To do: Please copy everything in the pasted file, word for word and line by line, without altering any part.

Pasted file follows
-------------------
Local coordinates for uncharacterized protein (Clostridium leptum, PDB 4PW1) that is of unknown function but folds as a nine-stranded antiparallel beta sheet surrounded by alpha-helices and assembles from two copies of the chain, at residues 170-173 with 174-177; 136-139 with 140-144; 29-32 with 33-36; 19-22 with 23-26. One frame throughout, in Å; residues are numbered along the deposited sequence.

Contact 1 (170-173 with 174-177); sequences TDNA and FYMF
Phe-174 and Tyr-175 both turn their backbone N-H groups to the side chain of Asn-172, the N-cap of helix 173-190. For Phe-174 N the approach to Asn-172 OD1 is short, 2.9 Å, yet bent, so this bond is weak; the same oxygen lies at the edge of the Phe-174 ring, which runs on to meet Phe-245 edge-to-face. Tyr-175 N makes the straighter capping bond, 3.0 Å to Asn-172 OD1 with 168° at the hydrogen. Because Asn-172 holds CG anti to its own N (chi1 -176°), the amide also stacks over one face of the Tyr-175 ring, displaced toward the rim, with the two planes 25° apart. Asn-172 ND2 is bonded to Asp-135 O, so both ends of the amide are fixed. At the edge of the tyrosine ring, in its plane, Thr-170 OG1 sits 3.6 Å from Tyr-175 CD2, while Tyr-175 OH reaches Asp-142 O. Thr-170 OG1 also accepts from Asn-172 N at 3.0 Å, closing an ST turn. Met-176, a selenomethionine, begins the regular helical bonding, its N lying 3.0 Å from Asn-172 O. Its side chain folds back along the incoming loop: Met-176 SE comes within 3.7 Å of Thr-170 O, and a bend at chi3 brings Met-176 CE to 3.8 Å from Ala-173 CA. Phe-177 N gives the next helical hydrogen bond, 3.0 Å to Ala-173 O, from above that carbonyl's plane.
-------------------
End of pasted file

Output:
Local coordinates for uncharacterized protein (Clostridium leptum, PDB 4PW1) that is of unknown function but folds as a nine-stranded antiparallel beta sheet surrounded by alpha-helices and assembles from two copies of the chain, at residues 170-173 with 174-177; 136-139 with 140-144; 29-32 with 33-36; 19-22 with 23-26. One frame throughout, in Å; residues are numbered along the deposited sequence.

Contact 1 (170-173 with 174-177); sequences TDNA and FYMF
Phe-174 and Tyr-175 both turn their backbone N-H groups to the side chain of Asn-172, the N-cap of helix 173-190. For Phe-174 N the approach to Asn-172 OD1 is short, 2.9 Å, yet bent, so this bond is weak; the same oxygen lies at the edge of the Phe-174 ring, which runs on to meet Phe-245 edge-to-face. Tyr-175 N makes the straighter capping bond, 3.0 Å to Asn-172 OD1 with 168° at the hydrogen. Because Asn-172 holds CG anti to its own N (chi1 -176°), the amide also stacks over one face of the Tyr-175 ring, displaced toward the rim, with the two planes 25° apart. Asn-172 ND2 is bonded to Asp-135 O, so both ends of the amide are fixed. At the edge of the tyrosine ring, in its plane, Thr-170 OG1 sits 3.6 Å from Tyr-175 CD2, while Tyr-175 OH reaches Asp-142 O. Thr-170 OG1 also accepts from Asn-172 N at 3.0 Å, closing an ST turn. Met-176, a selenomethionine, begins the regular helical bonding, its N lying 3.0 Å from Asn-172 O. Its side chain folds back along the incoming loop: Met-176 SE comes within 3.7 Å of Thr-170 O, and a bend at chi3 brings Met-176 CE to 3.8 Å from Ala-173 CA. Phe-177 N gives the next helical hydrogen bond, 3.0 Å to Ala-173 O, from above that carbonyl's plane.